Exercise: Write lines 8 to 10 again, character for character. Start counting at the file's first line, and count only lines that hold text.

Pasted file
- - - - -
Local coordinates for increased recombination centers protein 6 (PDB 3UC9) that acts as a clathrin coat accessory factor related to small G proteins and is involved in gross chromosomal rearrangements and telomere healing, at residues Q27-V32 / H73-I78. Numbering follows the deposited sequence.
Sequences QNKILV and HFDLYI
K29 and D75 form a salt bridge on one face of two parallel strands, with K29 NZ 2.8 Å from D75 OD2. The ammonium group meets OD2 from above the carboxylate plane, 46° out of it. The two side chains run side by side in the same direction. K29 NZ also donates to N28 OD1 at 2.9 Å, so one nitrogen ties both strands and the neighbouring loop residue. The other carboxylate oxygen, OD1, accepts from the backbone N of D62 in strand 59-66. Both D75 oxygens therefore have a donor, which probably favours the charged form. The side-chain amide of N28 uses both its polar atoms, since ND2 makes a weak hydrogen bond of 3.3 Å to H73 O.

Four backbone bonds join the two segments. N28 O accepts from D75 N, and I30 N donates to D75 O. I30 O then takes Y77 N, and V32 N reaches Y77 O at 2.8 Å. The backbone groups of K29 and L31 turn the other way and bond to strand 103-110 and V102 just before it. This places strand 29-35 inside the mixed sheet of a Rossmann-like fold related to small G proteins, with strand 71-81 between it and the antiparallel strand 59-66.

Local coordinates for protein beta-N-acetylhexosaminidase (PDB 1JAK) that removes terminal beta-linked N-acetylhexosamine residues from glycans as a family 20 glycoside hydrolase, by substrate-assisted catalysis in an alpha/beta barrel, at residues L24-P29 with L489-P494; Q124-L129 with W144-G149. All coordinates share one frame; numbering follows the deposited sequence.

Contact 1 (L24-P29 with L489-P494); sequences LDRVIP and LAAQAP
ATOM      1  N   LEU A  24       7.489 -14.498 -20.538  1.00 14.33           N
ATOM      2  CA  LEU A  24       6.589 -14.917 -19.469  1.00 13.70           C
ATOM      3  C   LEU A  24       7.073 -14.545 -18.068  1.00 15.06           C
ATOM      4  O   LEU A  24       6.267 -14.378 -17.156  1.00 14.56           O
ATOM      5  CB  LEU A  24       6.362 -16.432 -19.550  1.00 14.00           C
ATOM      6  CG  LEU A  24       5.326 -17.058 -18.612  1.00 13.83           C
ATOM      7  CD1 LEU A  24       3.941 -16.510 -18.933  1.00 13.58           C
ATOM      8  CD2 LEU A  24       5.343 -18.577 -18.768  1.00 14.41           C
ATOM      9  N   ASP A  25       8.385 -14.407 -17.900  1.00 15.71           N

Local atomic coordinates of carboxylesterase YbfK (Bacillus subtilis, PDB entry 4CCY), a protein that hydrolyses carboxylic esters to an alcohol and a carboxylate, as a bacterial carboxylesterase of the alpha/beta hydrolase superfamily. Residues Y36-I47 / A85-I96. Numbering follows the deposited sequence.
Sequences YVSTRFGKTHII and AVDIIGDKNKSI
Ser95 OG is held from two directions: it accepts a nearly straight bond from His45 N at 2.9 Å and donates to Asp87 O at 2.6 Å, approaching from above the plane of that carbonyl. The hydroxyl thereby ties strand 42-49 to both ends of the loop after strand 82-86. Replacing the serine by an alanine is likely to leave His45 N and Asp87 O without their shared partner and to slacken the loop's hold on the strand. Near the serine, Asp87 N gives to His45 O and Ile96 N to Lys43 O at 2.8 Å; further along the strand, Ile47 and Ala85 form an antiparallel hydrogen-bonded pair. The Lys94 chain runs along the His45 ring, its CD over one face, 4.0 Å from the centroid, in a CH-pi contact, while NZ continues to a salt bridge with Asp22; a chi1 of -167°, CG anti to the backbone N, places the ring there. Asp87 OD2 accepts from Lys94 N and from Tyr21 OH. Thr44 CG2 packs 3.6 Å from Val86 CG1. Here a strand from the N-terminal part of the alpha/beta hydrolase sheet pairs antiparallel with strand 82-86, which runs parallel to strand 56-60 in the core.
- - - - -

ATOM      2  CA  LEU A  24       6.589 -14.917 -19.469  1.00 13.70           C
ATOM      3  C   LEU A  24       7.073 -14.545 -18.068  1.00 15.06           C
ATOM      4  O   LEU A  24       6.267 -14.378 -17.156  1.00 14.56           O